I think the only thing I don't really like so far from everything I've heard is the no confirmation roll. I felt that was a very good mechanic that scaled "hitableness" vs accuracy with the likelihood of critting.

It stopped the lowly inept character that can only hit on natural 20 against ninja mc flipping pants from critting every time he hits said ninja.
Which is unrealistic as you're more likely to graze such a character.

Don't worry: if you wouldn't have hit without the auto-hit from the 20, it isn't a crit.


Mark Seifter wrote:
Lemartes wrote:
Owen K. C. Stephens wrote:

Critical hits have been changed to a natural 20 is always a critical (no confirmation roll, and no threat ranges beyond 20), and on a critical all damage (yes ALL DAMAGE -- no exceptions) is doubled.

I think the only thing I don't really like so far from everything I've heard is the no confirmation roll. I felt that was a very good mechanic that scaled "hitableness" vs accuracy with the likelihood of critting.

It stopped the lowly inept character that can only hit on natural 20 against ninja mc flipping pants from critting every time he hits said ninja.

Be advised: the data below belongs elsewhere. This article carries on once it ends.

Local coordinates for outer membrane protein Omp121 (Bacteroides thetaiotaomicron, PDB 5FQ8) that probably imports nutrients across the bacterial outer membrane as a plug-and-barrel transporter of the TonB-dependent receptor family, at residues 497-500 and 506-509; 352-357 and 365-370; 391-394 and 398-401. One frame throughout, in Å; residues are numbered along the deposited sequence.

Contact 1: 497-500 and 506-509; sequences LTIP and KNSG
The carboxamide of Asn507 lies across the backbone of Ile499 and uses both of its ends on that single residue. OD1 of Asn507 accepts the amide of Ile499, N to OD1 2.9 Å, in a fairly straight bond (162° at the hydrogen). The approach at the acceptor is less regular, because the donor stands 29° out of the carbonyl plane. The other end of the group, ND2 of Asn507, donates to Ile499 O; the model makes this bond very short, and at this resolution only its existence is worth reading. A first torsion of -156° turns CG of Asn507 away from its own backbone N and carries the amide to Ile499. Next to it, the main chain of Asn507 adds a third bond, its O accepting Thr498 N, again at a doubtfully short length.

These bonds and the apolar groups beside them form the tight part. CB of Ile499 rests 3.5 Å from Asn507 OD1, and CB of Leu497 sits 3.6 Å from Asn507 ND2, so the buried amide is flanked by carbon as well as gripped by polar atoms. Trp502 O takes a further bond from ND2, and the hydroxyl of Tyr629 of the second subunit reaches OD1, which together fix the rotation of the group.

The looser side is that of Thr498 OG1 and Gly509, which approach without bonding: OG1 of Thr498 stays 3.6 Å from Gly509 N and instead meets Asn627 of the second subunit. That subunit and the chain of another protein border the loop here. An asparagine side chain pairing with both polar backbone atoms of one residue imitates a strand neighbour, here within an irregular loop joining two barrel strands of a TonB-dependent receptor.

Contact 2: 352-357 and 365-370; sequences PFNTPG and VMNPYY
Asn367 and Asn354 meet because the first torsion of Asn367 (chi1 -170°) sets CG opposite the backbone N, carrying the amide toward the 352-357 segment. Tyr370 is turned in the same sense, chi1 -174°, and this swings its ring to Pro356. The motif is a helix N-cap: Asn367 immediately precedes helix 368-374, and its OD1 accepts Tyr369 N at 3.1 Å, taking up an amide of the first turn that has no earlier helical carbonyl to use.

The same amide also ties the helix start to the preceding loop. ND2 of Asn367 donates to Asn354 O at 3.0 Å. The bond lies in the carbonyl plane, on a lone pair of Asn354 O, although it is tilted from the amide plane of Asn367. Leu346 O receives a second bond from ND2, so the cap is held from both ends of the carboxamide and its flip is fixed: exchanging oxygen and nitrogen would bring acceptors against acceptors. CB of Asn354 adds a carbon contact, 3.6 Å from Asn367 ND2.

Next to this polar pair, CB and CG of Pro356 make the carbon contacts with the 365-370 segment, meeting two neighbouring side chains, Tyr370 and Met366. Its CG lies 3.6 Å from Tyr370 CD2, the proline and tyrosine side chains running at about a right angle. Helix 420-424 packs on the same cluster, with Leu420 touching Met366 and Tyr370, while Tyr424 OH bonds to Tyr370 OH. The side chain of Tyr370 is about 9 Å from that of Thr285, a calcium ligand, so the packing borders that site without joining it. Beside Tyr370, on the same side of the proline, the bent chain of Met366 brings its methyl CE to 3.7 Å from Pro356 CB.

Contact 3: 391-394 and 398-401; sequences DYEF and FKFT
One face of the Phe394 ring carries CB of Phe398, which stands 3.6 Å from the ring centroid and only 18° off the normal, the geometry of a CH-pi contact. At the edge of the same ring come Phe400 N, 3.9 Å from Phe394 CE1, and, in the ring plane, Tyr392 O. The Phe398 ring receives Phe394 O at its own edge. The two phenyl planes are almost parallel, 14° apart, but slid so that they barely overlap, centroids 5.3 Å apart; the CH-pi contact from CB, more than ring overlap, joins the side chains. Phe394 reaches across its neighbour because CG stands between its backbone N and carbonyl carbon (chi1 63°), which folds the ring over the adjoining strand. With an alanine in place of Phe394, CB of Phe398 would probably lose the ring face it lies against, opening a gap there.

Which is unrealistic as you're more likely to graze such a character.

Don't worry: if you wouldn't have hit without the auto-hit from the 20, it isn't a crit.

Sweet. That works. Thanks. :)

Liberty's Edge

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The blog only really talks about energy weapons as far as firearms go. Where do the slugthrowers fit into all of this?


Sweet!

Grand Lodge

Pathfinder Starfinder Adventure Path, Starfinder Society Subscriber
Shisumo wrote:
The blog only really talks about energy weapons as far as firearms go. Where do the slugthrowers fit into all of this?

Probably under: full automatic projectile weapons or ,many more categories of high-tech weapons.